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“By that stage, it was interesting. I really became quite an


aggressive little girl… Gordon used to call me ‘the South African rottweiler’. Then I went to work at Maze with Jason Atherton.” That she said was “tricky” at first. Maze was breaking new


ground with tapas-style dishes. The number of covers was huge and everything was “extraordinarily creative”. But she was impressed by Jason Atherton, and in the end she loved it. By this time, Angie was a Gordon Ramsay “lifer”, drawn into his TV shows as well as his kitchens – she even ended up running the second series of The F Word. “We were really hands-on with Gordon,” Angie says. “He was amazing. He had so much energy. There was such a good vibe about him and he would take the time to show you things. I loved that about Gordon… I only ever had serious respect for Gordon because he was the best at what he did.”


But after eight years, Angie says, she was ready to leave. “I didn’t want to go into restaurants… I felt like I wanted to do my own thing, something else, and I really enjoyed teaching. On my days off, people would ask me to do private cooking lessons and I started to get into that in my own time and I really enjoyed it so I thought I’d give it a go.”


She spent a year working for an award-winning caterer, but found “cooking in bulk” frustrating. And then The Avenue Cookery School invited Angie to do one-off cookery evenings. It worked well and in the summer Angie was invited to join the cookery school as a partner. “It’s interesting, I really had this idea of Angie Steele doing private one-on-one lessons and it really seems to have evolved into other things,” she says. Already, Angie has launched Avenue Kitchen – gourmet packed lunches for delivery to businesses – and there are plans for corporate days and Christmas parties. But her ambitions don’t end there. “Inevitably, I’d like to go into TV,” Angie says, matter-of-factly. “I’d love to be able to do a TV programme about food, leisure and lifestyle. There are so many cooking programmes now, and they’re good, but they really are very food-based. “I just feel there’s a gap in the market for a food-based TV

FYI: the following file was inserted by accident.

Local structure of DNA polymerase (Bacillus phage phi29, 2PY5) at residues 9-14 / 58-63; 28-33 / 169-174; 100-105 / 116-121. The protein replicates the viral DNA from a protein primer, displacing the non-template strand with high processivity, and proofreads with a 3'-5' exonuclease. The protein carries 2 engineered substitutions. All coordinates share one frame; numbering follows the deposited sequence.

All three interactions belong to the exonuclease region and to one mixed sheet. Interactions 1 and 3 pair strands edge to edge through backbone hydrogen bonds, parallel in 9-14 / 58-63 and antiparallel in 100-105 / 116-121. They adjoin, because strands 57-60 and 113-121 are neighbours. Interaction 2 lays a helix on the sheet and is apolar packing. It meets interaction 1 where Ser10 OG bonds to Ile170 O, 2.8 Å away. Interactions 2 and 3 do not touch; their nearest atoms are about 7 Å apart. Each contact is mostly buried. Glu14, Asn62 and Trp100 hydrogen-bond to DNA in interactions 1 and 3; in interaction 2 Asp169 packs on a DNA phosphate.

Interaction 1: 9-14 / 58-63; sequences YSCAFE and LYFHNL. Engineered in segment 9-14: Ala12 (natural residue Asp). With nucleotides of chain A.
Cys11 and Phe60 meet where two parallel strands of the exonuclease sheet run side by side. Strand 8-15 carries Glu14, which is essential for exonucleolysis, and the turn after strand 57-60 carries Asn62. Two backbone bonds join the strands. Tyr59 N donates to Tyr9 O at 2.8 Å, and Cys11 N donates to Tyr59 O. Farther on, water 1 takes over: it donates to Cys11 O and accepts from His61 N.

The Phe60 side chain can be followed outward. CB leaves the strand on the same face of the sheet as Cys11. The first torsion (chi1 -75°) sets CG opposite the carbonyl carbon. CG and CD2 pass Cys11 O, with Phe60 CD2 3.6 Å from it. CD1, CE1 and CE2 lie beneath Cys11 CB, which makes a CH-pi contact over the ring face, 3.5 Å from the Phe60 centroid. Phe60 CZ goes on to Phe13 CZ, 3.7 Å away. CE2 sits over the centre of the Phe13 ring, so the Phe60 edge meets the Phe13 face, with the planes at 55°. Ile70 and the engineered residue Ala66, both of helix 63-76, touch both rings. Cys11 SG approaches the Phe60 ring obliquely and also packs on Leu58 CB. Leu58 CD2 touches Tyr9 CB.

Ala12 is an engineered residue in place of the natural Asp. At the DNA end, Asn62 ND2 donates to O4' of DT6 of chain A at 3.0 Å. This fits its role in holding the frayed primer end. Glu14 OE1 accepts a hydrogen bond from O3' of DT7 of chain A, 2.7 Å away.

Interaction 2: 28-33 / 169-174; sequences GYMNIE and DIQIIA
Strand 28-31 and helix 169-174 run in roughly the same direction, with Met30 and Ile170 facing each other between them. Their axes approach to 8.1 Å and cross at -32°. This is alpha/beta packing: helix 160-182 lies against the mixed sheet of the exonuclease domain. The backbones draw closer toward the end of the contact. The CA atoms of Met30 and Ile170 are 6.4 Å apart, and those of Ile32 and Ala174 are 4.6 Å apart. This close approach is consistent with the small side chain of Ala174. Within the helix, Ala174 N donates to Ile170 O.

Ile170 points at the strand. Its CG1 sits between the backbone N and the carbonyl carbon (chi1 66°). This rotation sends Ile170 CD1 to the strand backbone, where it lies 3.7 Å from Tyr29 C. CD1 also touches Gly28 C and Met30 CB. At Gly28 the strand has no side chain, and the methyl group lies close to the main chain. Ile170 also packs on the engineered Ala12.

programme that’s not just about doing the food but about doing a beautiful table layout, different ideas for flower arrangements. It doesn’t have to be anything expensive: just quirky ideas. “And how to do a garden and what herbs to grow where and matching up food and wine and incorporating all of that into a TV programme. It’s not just about the food, it’s about learning other things in life and combining things. I’d like to do something like that – almost like a modern-day Martha Stewart.” Apart from growing the cookery school and producing a book based on a series of articles she has written for a South African newspaper, Angie is also – and, amazingly, given her career – planning to get married.


She dated a lot of chefs, she says, but she grew tired of talking about food all the time. And then, just before she joined Maze, she met Charlie Brooksbank, director of UK-based heli-skiing company, Pure Powder. It wasn’t easy, Angie admits. “Try and tell a man that you get one


day off a week and you’re working 18 hours a day and you’ll see him in-between. It doesn’t go down too well. It was interesting trying to hold down a relationship while working those hours.” But, as usual, Angie got what she wanted. The couple now live together in Brook Green, west London.


www.theavenuecookeryschool.com


“I’d love to be able to do a TV programme about food, leisure and lifestyle. There are so many cooking programmes now, and they’re good, but they really are very food-based.”


Angie Steele


BUSINESS: Erik Brown erik.brown@pubbiz.com


business


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